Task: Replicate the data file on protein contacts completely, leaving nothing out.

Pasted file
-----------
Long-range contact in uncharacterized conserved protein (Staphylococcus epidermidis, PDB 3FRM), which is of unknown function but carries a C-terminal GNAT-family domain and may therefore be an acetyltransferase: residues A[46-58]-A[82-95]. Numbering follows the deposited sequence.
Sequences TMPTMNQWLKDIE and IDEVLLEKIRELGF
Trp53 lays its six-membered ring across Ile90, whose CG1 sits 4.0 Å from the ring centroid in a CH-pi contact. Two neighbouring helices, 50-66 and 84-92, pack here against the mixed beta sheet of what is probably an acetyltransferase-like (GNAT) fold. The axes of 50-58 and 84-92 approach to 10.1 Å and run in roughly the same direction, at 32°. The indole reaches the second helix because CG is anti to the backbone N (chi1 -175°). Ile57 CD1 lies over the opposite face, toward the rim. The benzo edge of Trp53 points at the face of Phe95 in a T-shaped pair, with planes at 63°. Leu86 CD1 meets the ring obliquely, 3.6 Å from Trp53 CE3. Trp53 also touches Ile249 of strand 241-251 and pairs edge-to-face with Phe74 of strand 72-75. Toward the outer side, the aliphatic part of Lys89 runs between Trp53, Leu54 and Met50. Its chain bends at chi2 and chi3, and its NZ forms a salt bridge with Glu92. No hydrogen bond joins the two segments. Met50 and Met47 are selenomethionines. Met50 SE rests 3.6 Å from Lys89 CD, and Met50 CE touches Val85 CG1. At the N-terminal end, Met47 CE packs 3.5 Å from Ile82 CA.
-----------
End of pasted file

Long-range contact in uncharacterized conserved protein (Staphylococcus epidermidis, PDB 3FRM), which is of unknown function but carries a C-terminal GNAT-family domain and may therefore be an acetyltransferase: residues A[46-58]-A[82-95]. Numbering follows the deposited sequence.
Sequences TMPTMNQWLKDIE and IDEVLLEKIRELGF
Trp53 lays its six-membered ring across Ile90, whose CG1 sits 4.0 Å from the ring centroid in a CH-pi contact. Two neighbouring helices, 50-66 and 84-92, pack here against the mixed beta sheet of what is probably an acetyltransferase-like (GNAT) fold. The axes of 50-58 and 84-92 approach to 10.1 Å and run in roughly the same direction, at 32°. The indole reaches the second helix because CG is anti to the backbone N (chi1 -175°). Ile57 CD1 lies over the opposite face, toward the rim. The benzo edge of Trp53 points at the face of Phe95 in a T-shaped pair, with planes at 63°. Leu86 CD1 meets the ring obliquely, 3.6 Å from Trp53 CE3. Trp53 also touches Ile249 of strand 241-251 and pairs edge-to-face with Phe74 of strand 72-75. Toward the outer side, the aliphatic part of Lys89 runs between Trp53, Leu54 and Met50. Its chain bends at chi2 and chi3, and its NZ forms a salt bridge with Glu92. No hydrogen bond joins the two segments. Met50 and Met47 are selenomethionines. Met50 SE rests 3.6 Å from Lys89 CD, and Met50 CE touches Val85 CG1. At the N-terminal end, Met47 CE packs 3.5 Å from Ile82 CA.